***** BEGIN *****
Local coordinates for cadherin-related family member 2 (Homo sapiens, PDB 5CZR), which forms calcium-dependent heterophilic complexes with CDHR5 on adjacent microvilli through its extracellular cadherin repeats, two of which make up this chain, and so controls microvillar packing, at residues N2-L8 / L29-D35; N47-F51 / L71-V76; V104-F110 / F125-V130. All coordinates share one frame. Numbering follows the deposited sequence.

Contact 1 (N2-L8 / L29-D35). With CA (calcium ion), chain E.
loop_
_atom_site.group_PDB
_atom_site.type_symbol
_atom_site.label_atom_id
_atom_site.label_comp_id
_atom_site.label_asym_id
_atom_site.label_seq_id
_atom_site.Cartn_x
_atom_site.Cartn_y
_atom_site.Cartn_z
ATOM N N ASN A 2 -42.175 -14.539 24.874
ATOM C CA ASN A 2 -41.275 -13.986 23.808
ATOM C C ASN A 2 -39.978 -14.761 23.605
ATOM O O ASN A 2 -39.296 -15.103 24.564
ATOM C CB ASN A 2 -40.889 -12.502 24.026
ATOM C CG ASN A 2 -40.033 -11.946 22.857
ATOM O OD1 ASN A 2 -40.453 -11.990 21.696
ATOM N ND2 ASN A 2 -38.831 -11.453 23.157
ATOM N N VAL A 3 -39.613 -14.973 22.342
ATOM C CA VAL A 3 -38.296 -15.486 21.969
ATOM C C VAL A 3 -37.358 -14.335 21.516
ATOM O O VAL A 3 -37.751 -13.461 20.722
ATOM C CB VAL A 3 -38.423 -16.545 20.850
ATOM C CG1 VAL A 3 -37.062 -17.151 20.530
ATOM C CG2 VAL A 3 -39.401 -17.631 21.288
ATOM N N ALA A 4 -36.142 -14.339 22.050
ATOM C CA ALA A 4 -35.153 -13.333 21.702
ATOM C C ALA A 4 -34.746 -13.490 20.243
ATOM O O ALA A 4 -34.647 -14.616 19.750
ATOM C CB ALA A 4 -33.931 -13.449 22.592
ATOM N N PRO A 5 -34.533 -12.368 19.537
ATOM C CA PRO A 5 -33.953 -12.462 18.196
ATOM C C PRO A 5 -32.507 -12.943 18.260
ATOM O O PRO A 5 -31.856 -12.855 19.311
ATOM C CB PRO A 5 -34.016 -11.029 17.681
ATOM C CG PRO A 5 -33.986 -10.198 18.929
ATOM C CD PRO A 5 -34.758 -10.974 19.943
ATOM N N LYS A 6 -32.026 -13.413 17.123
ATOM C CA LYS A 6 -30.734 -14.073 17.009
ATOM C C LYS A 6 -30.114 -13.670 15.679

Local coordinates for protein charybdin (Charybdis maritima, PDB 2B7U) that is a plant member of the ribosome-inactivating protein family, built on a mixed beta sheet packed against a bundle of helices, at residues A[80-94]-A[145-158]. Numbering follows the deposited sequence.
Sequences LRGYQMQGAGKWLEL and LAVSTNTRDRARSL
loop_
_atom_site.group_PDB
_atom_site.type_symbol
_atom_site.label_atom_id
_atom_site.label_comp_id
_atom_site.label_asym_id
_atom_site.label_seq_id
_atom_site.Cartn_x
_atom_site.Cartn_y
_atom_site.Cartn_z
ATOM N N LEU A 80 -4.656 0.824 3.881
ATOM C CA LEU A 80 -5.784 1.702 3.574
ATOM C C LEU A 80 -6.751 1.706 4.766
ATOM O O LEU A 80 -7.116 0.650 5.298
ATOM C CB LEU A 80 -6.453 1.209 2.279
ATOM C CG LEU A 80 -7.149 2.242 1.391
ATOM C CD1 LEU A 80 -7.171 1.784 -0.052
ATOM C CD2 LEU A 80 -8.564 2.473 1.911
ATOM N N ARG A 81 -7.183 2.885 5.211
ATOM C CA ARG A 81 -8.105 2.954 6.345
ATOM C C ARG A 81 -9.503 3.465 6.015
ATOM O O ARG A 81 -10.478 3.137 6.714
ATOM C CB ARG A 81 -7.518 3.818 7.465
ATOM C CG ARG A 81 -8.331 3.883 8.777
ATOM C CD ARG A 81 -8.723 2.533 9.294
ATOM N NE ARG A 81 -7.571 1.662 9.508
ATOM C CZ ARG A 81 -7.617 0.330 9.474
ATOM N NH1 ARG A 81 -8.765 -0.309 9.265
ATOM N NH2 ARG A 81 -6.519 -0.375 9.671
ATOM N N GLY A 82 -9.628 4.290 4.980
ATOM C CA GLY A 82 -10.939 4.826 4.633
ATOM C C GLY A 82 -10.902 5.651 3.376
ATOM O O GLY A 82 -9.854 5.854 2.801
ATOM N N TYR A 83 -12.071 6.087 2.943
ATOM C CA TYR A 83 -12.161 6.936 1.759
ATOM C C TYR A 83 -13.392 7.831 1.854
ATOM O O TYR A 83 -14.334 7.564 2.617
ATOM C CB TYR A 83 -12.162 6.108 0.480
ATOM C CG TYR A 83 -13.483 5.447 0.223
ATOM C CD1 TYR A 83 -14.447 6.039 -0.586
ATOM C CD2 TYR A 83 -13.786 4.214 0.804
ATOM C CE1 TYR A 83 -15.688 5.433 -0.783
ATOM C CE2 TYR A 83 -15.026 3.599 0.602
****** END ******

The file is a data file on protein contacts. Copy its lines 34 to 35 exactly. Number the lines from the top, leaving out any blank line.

ATOM C CA PRO A 5 -33.953 -12.462 18.196
ATOM C C PRO A 5 -32.507 -12.943 18.260